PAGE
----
UNHCR, the UN Refugee Agency, is warning today that the risk of mass deaths from starvation among populations in the Horn of Africa, Yemen and Nigeria is growing. This warning is in light of droughts that are also affecting many neighbouring countries and a funding shortfall that has become so severe that an avoidable humanitarian crisis in the region, possibly worse than that of 2011, is fast becoming an inevitability.

Already displacement is rising, forcing us to upgrade our displacement estimates for 2017. In Sudan, for example, where our initial estimate was for 60,000 arrivals from South Sudan this year, we are in the process of revising the expected total upwards to 180,000. Similarly in Uganda we are revising planning from 300,000 displaced to 400,000.

In all, some 20 million people in these countries are in areas affected by drought, 4.2 million of whom are refugees. Consecutive harvests have failed, conflict in South Sudan coupled with drought is leading to famine and outflows of refugees, insecurity in Somalia is leading to rising internal displacement, and rates of malnutrition are high, especially among children and lactating mothers. In the Dollo Ado area of southeast Ethiopia for example, acute malnutrition rates among newly arriving Somali refugee children aged between 6 months and five years are now running at 50-79 percent.

Children account for the majority of refugees (62 per cent, for instance, in the case of refugees fleeing South Sudan) and in common with other refugees nearly all are dependent on food assistance via our sister-agency WFP. With no money to buy food, rations however are being cut. In Djibouti rations have been cut by 12 per cent, in Ethiopia, Tanzania, and Rwanda by between 20 and 50 per cent, and in Uganda by up to 75 per cent. Many refugees are without full access to livelihoods and agriculture or food production and their ability to take matters into their own hands and help themselves is limited.

In this context, the risks to children can be particularly great. Already, many are dropping out of school. In Kenya, 175,000 students in drought areas have stopped attending school. In Ethiopia, almost 600 schools have closed. In all, some five million children could in the coming weeks and months see their educations being disrupted.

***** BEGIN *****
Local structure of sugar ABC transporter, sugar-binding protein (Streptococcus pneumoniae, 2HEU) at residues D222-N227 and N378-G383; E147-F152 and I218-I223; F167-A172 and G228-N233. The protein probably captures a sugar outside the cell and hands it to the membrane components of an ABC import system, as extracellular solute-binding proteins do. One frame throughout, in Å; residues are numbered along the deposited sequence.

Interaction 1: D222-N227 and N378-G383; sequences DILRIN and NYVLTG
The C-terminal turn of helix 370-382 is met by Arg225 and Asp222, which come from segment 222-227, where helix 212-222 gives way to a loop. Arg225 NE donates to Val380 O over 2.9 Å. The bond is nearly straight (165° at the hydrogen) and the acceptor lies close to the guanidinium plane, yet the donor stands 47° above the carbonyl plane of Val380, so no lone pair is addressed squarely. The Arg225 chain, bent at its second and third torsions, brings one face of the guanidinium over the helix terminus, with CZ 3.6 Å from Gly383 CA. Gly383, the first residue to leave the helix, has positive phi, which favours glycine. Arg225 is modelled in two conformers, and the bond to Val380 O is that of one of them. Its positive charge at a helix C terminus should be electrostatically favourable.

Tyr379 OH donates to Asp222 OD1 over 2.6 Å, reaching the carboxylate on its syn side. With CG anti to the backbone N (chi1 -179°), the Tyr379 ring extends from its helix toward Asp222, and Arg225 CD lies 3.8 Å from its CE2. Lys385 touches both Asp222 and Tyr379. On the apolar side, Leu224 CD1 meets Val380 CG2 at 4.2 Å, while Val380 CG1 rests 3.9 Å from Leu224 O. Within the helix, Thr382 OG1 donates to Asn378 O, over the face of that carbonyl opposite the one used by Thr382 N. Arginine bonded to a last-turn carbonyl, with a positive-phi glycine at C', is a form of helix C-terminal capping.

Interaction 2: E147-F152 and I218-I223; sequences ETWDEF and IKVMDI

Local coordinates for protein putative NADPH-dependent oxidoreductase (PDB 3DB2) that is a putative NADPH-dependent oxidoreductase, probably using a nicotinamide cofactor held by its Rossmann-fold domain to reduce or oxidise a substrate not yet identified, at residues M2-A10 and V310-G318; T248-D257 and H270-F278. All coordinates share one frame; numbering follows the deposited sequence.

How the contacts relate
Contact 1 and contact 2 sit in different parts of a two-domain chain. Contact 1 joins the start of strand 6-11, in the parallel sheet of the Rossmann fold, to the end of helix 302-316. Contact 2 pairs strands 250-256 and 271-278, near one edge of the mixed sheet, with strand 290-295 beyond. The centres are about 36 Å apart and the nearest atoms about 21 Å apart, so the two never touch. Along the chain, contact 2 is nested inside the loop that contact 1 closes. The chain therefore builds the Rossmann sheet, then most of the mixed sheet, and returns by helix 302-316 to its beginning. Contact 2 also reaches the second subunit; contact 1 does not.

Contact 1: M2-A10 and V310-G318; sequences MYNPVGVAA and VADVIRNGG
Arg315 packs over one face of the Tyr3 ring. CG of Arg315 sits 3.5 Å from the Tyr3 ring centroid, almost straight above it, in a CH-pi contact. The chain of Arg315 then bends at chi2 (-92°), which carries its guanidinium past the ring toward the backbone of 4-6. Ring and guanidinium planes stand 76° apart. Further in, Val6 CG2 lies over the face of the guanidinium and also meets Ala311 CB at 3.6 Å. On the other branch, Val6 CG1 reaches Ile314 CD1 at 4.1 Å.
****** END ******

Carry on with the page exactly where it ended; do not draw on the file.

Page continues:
Inside Somalia, the internal displacement dynamics are shifting too. Of the half a million people displaced since November, 278,000 were displaced in the first quarter of 2017. More than 72,000 of these have moved to the capital Mogadishu. Some 69,000 others have headed to Baidoa in the country’s southwest. Somalia continues to see a complex situation of both outflows and returns (mainly from Yemen).

In famine hit parts of South Sudan, where UN agencies warned in February that fighting, insecurity, lack of access to aid and collapsing economy had left 100,000 people facing starvation in some parts of the country, a further 1 million people are now on the brink of famine.

In Yemen, which is experiencing the world’s largest humanitarian crisis with almost 19 million people in need of humanitarian help, around 17 million people are food insecure. Food needs are being cited as the lead factor in displacement at three quarters of all locations where there are internally displaced people.

In northern Nigeria, seven million people are now struggling with food insecurity and need help. The situation is particularly bad in parts of Borno, Adamawa and Yobo states where by June it’s expected that some 5.1 million people will be in Integrated Food Security Phase classification levels of between 3 and 5 (worst).

UNHCR is scaling up efforts with its partners, we remind the international community that the Horn of Africa drought of 2011 cost more than 260,000 lives, more than half of these children aged below five. A repeat must be avoided at all costs. Our operations in South Sudan, Somalia, and Yemen are today funded at between 3 and 11 percent. It is now urgent that the shortfalls be addressed.

Distributed by APO on behalf of United Nations High Commissioner for Refugees (UNHCR).